Coffee seedlings growing in an Apui nursery (Amazon, Brazil).
When thinking of coffee in Brazil, one rarely considers the rich and biodiverse Amazon Rainforest as a producer of the well-known crop. However, thanks to various reforestation projects, coffee is gaining prominence in the Amazon as not only a cash crop but a method to restore deforested areas.
For the past 17 years, Idesam has been working with traditional Amazonian communities, educating various producers about sustainable agricultural practices such as agroforestry, intercropping, amongst many other agronomic techniques. Specifically, the Apui project is focused on coffee in the southern reaches of the Amazon and restoring the lost forest cleared for cattle grazing. This project was initiated in 2012, and now works with 57 coffee-producing families encompassing 92 hectares, a number that nearly doubled within the last few years.
The goals behind this project are driven by the gap in producers’ knowledge in how to sustainably produce profitable goods. This has led to the deforestation of pristine Amazon Rainforest to graze cattle and grow other cash crops such as Soya. By teaching these locals how to work with the forest rather than against it, producers were able to learn how to sustainably grow coffee whilst also intercropping other goods like cocoa and açai.
Apui producer looking after his coffee (Amazon, Brazil).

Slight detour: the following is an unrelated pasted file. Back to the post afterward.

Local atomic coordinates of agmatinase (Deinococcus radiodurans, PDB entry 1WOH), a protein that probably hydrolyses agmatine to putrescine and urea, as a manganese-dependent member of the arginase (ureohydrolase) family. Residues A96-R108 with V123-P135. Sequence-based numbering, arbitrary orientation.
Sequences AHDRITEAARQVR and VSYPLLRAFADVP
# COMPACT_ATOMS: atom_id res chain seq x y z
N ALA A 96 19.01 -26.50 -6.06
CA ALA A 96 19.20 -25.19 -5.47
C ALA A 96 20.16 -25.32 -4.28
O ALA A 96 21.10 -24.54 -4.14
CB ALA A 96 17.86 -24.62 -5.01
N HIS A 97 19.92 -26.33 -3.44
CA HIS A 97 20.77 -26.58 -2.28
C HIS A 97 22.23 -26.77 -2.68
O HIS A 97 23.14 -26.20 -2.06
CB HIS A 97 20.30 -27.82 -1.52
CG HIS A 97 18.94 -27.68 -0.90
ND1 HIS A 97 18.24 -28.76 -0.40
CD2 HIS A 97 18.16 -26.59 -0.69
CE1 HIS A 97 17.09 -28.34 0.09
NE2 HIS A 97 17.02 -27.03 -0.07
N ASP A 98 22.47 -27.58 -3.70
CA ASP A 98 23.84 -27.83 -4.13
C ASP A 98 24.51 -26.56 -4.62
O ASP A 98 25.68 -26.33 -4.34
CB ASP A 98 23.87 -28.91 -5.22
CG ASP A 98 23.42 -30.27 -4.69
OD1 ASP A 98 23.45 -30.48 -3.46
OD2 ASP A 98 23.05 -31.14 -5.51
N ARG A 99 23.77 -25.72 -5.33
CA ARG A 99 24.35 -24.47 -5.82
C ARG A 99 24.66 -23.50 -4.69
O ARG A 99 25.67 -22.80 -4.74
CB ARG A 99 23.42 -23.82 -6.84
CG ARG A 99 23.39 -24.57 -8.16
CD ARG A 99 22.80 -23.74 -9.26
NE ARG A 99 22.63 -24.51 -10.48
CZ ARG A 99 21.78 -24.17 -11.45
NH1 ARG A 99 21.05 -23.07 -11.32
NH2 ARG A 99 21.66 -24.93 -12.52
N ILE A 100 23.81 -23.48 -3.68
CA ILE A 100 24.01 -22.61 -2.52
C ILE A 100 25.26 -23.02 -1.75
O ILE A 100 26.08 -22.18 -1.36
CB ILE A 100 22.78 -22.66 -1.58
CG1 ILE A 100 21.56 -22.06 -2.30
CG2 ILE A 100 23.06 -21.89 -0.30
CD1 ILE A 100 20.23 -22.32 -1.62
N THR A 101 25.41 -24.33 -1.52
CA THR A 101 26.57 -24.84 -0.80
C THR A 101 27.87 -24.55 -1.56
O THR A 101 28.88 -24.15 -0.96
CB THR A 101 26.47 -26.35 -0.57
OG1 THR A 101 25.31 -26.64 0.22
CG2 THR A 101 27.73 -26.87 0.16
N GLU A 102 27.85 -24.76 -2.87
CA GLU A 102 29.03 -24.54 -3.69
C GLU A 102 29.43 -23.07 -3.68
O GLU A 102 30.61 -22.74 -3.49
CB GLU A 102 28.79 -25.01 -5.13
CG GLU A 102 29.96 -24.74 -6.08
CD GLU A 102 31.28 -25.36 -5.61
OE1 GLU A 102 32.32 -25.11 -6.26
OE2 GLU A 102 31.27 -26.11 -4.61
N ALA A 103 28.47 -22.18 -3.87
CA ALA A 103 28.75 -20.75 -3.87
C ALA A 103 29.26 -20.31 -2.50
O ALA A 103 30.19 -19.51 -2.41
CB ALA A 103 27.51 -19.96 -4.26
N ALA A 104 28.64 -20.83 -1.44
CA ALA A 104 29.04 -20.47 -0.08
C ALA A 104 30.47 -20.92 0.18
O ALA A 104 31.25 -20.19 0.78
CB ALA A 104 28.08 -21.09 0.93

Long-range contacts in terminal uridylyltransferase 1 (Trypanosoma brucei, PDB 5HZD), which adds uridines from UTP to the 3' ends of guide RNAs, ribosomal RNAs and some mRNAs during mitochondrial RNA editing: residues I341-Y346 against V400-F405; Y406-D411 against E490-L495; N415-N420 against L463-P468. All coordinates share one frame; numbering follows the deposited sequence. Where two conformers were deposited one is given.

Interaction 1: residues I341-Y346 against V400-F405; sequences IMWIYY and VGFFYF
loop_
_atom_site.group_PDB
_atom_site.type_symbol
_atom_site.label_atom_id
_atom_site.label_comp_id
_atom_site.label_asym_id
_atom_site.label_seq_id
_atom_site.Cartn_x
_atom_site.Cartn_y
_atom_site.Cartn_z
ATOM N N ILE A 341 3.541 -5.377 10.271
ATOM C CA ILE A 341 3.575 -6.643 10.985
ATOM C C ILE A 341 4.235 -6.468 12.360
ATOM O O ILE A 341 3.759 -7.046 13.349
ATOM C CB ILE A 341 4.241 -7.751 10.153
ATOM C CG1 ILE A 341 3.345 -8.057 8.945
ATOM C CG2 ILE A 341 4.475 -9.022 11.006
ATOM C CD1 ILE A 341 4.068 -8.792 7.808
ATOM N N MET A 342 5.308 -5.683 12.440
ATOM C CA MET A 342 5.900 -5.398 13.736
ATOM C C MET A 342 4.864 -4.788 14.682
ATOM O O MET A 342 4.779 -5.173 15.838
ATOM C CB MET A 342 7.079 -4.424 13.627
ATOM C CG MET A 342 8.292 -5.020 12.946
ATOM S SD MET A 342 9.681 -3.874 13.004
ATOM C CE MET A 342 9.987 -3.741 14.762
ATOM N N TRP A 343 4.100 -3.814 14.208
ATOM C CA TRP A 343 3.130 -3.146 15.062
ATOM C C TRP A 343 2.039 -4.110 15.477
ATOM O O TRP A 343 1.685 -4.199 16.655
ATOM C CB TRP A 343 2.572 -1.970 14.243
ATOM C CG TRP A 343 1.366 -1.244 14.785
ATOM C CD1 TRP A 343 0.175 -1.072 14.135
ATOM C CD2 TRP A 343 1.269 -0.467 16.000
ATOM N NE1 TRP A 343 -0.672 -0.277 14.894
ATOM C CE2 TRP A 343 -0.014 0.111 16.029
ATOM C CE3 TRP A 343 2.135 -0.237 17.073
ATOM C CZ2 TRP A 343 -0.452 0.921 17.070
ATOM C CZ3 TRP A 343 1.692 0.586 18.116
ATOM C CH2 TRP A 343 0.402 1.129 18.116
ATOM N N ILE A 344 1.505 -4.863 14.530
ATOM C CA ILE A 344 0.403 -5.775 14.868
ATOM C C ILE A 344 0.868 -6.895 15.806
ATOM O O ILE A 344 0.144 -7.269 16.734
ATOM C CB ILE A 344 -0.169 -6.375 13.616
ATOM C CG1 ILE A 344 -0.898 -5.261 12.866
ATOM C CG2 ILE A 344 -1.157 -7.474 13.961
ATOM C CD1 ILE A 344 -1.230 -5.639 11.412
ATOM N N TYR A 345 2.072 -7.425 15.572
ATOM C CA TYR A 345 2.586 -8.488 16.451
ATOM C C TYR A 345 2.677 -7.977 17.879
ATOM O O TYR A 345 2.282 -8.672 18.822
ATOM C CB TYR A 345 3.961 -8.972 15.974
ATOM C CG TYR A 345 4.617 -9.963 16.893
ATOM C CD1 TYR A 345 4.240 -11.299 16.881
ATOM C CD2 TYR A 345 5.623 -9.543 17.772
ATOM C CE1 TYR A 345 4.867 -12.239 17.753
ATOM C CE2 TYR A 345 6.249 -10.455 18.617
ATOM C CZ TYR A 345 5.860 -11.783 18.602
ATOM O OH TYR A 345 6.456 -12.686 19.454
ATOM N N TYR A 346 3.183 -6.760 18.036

Due to the low altitude of this region, Robusta is the best option for coffee production as Arabica requires a more specified climate. It is still early days for the project, so quality assessment is limited to visual rather than taste. Yet, improvements for a tasting lab are underway. The coffee yield increases each year as more producers join the project, and yield improves individually over time with adoption of the aforementioned agricultural practices. In order to widen their breadth, the Apui team will visit the Amazon region periodically and reach out to locals by going door-to-door. Once a producer joins, they are given information on how to improve their agricultural systems in addition to various saplings to plant throughout their land.
Additionally, training in agroecological techniques is provided since the soil in the region is quite acidic and not too suitable for coffee production. In just the past ten years, nearly 27,000 native trees have been planted. These range from Inga, Copaiba, Açaí de Touceira, Andiroba grande, Cacau Copaíba, “Mari Mari,” and Ingá de metro Pitanga.
Apui team member teaching producers about improved agricultural methods (Amazon, Brazil).
As the first agroforestry coffee in the Amazon progresses, the team are hoping to provide locals with more independence to sell within the international market whilst also growing a quality product sustainably. The Apui region has its own mill where the coffee cherries are hulled after being dried naturally in the open sun. The steps of processing, roasting, and commercialization of coffee are the responsibility of the company Aamzônia Agroflorestal, which today already sells Café Apuí Agroflorestal Coffee throughout Brazil, in addition to exporting part of the production to Eurocaps.
Mercanta discovered this project a few years ago after EuroCaps, a European coffee pod company, reached out to have assistance with the movement of this coffee. Thanks to our support at origin, we were able to secure the 50 bags from the Amazon, move the coffee to one of our exporting partners, SanCoffee, and fill the container to be shipped to the UK.
It is a small presence, but we hope to continue providing assistance with this project and hope once the quality improves, to purchase a selection of coffee for our clients throughout the world. And thus, helping promote the reforestation of the Amazon via the planting of coffee.
Some of the indigenous producers working with the Apui project (Amazon, Brazil).